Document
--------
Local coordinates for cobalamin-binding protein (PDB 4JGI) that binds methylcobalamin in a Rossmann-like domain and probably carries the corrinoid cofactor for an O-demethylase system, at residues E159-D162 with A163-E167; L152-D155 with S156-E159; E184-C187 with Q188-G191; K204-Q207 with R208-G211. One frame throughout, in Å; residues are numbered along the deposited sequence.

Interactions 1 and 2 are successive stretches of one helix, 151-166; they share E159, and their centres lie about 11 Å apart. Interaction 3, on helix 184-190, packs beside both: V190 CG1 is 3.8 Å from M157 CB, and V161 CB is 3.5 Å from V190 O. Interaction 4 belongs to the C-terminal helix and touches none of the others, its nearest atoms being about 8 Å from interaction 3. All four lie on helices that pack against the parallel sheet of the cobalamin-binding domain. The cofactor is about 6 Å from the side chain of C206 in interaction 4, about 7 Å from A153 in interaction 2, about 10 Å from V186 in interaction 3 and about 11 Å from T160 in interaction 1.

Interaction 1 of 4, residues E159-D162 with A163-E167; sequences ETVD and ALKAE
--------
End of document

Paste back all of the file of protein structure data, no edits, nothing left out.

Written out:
Local coordinates for cobalamin-binding protein (PDB 4JGI) that binds methylcobalamin in a Rossmann-like domain and probably carries the corrinoid cofactor for an O-demethylase system, at residues E159-D162 with A163-E167; L152-D155 with S156-E159; E184-C187 with Q188-G191; K204-Q207 with R208-G211. One frame throughout, in Å; residues are numbered along the deposited sequence.

Interactions 1 and 2 are successive stretches of one helix, 151-166; they share E159, and their centres lie about 11 Å apart. Interaction 3, on helix 184-190, packs beside both: V190 CG1 is 3.8 Å from M157 CB, and V161 CB is 3.5 Å from V190 O. Interaction 4 belongs to the C-terminal helix and touches none of the others, its nearest atoms being about 8 Å from interaction 3. All four lie on helices that pack against the parallel sheet of the cobalamin-binding domain. The cofactor is about 6 Å from the side chain of C206 in interaction 4, about 7 Å from A153 in interaction 2, about 10 Å from V186 in interaction 3 and about 11 Å from T160 in interaction 1.

Interaction 1 of 4, residues E159-D162 with A163-E167; sequences ETVD and ALKAE